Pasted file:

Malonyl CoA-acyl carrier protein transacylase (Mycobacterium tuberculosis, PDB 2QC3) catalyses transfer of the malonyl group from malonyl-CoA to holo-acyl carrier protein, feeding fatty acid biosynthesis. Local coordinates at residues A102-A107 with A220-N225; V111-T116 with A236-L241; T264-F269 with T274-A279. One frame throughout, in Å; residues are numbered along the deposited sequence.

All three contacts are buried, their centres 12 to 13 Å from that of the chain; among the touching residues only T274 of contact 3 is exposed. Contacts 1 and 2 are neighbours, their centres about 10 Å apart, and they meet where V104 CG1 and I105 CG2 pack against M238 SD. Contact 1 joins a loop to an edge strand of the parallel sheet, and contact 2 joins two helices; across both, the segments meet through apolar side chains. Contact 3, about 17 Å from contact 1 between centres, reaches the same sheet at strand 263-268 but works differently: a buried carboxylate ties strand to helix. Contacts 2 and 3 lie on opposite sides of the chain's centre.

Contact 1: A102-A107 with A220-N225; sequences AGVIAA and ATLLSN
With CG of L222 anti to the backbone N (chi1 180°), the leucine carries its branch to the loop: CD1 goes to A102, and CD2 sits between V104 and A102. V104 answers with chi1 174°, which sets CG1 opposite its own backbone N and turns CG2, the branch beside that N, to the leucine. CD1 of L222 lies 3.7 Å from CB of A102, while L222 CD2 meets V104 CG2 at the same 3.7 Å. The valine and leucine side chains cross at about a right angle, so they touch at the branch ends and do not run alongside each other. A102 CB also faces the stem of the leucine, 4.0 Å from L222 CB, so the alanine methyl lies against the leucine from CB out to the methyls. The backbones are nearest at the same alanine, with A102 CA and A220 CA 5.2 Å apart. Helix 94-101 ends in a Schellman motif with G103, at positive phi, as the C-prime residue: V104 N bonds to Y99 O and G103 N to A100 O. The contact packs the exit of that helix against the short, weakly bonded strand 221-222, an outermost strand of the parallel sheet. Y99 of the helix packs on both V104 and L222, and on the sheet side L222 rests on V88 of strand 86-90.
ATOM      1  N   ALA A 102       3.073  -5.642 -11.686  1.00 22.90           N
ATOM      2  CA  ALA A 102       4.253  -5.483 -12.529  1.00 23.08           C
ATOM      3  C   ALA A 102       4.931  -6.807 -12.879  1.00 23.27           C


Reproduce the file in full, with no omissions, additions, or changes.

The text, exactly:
Malonyl CoA-acyl carrier protein transacylase (Mycobacterium tuberculosis, PDB 2QC3) catalyses transfer of the malonyl group from malonyl-CoA to holo-acyl carrier protein, feeding fatty acid biosynthesis. Local coordinates at residues A102-A107 with A220-N225; V111-T116 with A236-L241; T264-F269 with T274-A279. One frame throughout, in Å; residues are numbered along the deposited sequence.

All three contacts are buried, their centres 12 to 13 Å from that of the chain; among the touching residues only T274 of contact 3 is exposed. Contacts 1 and 2 are neighbours, their centres about 10 Å apart, and they meet where V104 CG1 and I105 CG2 pack against M238 SD. Contact 1 joins a loop to an edge strand of the parallel sheet, and contact 2 joins two helices; across both, the segments meet through apolar side chains. Contact 3, about 17 Å from contact 1 between centres, reaches the same sheet at strand 263-268 but works differently: a buried carboxylate ties strand to helix. Contacts 2 and 3 lie on opposite sides of the chain's centre.

Contact 1: A102-A107 with A220-N225; sequences AGVIAA and ATLLSN
With CG of L222 anti to the backbone N (chi1 180°), the leucine carries its branch to the loop: CD1 goes to A102, and CD2 sits between V104 and A102. V104 answers with chi1 174°, which sets CG1 opposite its own backbone N and turns CG2, the branch beside that N, to the leucine. CD1 of L222 lies 3.7 Å from CB of A102, while L222 CD2 meets V104 CG2 at the same 3.7 Å. The valine and leucine side chains cross at about a right angle, so they touch at the branch ends and do not run alongside each other. A102 CB also faces the stem of the leucine, 4.0 Å from L222 CB, so the alanine methyl lies against the leucine from CB out to the methyls. The backbones are nearest at the same alanine, with A102 CA and A220 CA 5.2 Å apart. Helix 94-101 ends in a Schellman motif with G103, at positive phi, as the C-prime residue: V104 N bonds to Y99 O and G103 N to A100 O. The contact packs the exit of that helix against the short, weakly bonded strand 221-222, an outermost strand of the parallel sheet. Y99 of the helix packs on both V104 and L222, and on the sheet side L222 rests on V88 of strand 86-90.
ATOM      1  N   ALA A 102       3.073  -5.642 -11.686  1.00 22.90           N
ATOM      2  CA  ALA A 102       4.253  -5.483 -12.529  1.00 23.08           C
ATOM      3  C   ALA A 102       4.931  -6.807 -12.879  1.00 23.27           C